The Indian Navy’s Information Fusion Centre for Indian Ocean Region (IFC-IOR) played a quite crucial role in the backend as the hijacking incident of (Merchant Vessel) m.v. Ruen unfolded by coordinating between the Navy and with the ship owner.
About Indian Navy’s Information Fusion Centre for Indian Ocean Region
- It was established by the Government of India at the Information Management and Analysis Centre (IMAC) Gurugram in 2018.
- The centre aims at strengthening maritime security in the region by building a common coherent maritime situation picture and acting as a maritime security information sharing hub.
- The Centre also hosts International Liaison Officers (ILOs) from partner nations.
- The Centre hosts ILOs from 12 partner nations viz., Australia, France, Italy, Japan, Maldives, Mauritius, Myanmar, Sri Lanka, Seychelles, Singapore, United Kingdom and United States of America,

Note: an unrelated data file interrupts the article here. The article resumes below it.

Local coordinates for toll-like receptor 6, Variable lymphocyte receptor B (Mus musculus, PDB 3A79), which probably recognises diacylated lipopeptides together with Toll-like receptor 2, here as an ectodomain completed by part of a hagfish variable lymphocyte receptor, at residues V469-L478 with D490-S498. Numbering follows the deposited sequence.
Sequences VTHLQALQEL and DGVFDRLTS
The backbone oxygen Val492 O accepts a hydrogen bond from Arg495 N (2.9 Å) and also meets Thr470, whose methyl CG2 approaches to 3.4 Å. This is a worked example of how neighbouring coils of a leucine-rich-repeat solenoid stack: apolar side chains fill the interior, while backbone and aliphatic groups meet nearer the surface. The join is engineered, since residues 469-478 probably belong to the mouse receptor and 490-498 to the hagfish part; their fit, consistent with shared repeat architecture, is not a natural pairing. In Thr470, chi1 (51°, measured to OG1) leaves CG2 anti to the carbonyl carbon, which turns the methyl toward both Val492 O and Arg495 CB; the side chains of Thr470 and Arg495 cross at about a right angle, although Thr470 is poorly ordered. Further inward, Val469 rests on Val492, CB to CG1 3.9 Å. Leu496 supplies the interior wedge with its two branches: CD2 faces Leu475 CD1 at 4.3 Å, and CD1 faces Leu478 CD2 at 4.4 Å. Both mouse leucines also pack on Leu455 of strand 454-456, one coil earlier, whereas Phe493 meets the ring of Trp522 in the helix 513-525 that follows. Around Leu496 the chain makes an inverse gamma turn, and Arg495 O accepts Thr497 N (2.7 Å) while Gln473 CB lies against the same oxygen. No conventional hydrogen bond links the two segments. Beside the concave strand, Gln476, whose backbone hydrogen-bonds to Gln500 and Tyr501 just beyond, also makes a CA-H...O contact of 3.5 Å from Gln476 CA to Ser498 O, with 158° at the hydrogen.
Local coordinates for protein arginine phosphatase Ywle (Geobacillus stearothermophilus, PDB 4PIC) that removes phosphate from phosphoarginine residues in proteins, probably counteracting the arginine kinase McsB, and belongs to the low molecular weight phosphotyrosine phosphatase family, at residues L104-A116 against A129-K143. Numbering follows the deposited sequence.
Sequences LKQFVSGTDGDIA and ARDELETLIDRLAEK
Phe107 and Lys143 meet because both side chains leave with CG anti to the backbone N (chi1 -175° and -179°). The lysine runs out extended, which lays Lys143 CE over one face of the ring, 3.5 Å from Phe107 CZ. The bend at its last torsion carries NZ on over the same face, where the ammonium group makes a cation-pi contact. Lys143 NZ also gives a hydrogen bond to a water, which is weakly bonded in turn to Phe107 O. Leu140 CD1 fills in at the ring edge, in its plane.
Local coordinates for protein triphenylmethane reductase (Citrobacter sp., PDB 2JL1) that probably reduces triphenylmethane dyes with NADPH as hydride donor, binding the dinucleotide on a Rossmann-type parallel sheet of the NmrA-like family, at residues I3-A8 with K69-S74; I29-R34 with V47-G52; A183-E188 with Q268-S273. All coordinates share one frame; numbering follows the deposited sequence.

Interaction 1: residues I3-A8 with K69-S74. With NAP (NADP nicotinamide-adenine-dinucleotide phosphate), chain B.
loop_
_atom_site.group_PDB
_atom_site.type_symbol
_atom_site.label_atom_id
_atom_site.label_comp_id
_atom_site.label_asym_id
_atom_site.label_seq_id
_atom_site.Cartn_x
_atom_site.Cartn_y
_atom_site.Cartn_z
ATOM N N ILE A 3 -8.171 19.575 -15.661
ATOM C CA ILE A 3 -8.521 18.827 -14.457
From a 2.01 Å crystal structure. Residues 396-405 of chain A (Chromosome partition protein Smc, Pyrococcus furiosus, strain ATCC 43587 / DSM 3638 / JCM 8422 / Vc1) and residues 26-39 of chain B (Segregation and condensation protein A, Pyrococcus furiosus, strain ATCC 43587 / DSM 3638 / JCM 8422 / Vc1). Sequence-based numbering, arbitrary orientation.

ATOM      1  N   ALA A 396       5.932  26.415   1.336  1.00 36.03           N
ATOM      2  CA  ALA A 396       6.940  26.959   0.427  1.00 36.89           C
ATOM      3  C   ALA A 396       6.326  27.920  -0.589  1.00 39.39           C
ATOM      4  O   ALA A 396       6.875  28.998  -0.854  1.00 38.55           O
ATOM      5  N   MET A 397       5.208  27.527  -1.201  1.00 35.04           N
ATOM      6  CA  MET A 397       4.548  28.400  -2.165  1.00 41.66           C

- The Centre monitors the Indian Ocean and adjoining seas to understand each region and generates various periodic reports viz., Weekly Maritime Security Updates (WMSU), Monthly Maritime Security Updates (MMSU), Half Yearly Overviews and Annual Reports.
What is IMAC?
- It is a National Maritime Domain Awareness (NDMA) centre.
- It was set up for connecting all the operational Centres and lower rungs of the Indian Navy and the Coast Guard located along the huge coastline and the island territories.
- It is jointly operated by the Navy and Coast Guard.
- This is the main centre of the National Command Control Communication and Intelligence System (NC3I).
- And it tracks vessels on the high seas and gets data from the coastal radars.
- It is important to note that IMAC tracks only non-military or commercial ships, known as white shipping.
- Military ships, or grey hull ships, are tracked by the Directorate of Naval Operations, as this is on a classified network.
Q1) What is the United Nations High Seas Treaty?
It is known as the ‘Paris Agreement for the Ocean’, and the treaty to deal with Biodiversity Beyond National Jurisdictionhas been under discussion for several years. The proposed treaty concerns the ocean existing beyond the Exclusive Economic Zones (EEZ) that lie from the coast of a country to about 200 nautical miles into the sea.